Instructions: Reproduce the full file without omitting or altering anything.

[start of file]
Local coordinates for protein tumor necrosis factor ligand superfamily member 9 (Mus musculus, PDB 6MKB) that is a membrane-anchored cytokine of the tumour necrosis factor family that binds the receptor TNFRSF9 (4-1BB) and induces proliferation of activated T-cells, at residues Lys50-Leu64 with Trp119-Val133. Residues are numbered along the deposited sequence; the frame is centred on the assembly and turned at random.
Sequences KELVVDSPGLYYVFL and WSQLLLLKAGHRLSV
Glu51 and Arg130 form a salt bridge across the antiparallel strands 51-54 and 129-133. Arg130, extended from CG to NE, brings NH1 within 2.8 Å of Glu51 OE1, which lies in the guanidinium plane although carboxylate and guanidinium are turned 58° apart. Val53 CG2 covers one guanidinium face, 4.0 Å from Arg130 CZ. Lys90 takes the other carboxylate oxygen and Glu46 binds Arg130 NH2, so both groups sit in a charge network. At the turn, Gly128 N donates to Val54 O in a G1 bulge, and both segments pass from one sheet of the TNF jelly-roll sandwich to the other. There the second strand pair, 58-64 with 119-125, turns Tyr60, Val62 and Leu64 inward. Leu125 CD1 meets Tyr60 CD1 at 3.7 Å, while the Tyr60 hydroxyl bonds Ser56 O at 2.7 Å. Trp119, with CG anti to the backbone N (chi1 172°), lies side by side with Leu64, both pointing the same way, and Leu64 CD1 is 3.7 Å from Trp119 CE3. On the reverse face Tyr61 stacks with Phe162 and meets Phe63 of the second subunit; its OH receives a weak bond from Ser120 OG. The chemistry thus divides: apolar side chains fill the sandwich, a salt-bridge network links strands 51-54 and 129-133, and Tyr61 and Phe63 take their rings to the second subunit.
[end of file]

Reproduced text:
Local coordinates for protein tumor necrosis factor ligand superfamily member 9 (Mus musculus, PDB 6MKB) that is a membrane-anchored cytokine of the tumour necrosis factor family that binds the receptor TNFRSF9 (4-1BB) and induces proliferation of activated T-cells, at residues Lys50-Leu64 with Trp119-Val133. Residues are numbered along the deposited sequence; the frame is centred on the assembly and turned at random.
Sequences KELVVDSPGLYYVFL and WSQLLLLKAGHRLSV
Glu51 and Arg130 form a salt bridge across the antiparallel strands 51-54 and 129-133. Arg130, extended from CG to NE, brings NH1 within 2.8 Å of Glu51 OE1, which lies in the guanidinium plane although carboxylate and guanidinium are turned 58° apart. Val53 CG2 covers one guanidinium face, 4.0 Å from Arg130 CZ. Lys90 takes the other carboxylate oxygen and Glu46 binds Arg130 NH2, so both groups sit in a charge network. At the turn, Gly128 N donates to Val54 O in a G1 bulge, and both segments pass from one sheet of the TNF jelly-roll sandwich to the other. There the second strand pair, 58-64 with 119-125, turns Tyr60, Val62 and Leu64 inward. Leu125 CD1 meets Tyr60 CD1 at 3.7 Å, while the Tyr60 hydroxyl bonds Ser56 O at 2.7 Å. Trp119, with CG anti to the backbone N (chi1 172°), lies side by side with Leu64, both pointing the same way, and Leu64 CD1 is 3.7 Å from Trp119 CE3. On the reverse face Tyr61 stacks with Phe162 and meets Phe63 of the second subunit; its OH receives a weak bond from Ser120 OG. The chemistry thus divides: apolar side chains fill the sandwich, a salt-bridge network links strands 51-54 and 129-133, and Tyr61 and Phe63 take their rings to the second subunit.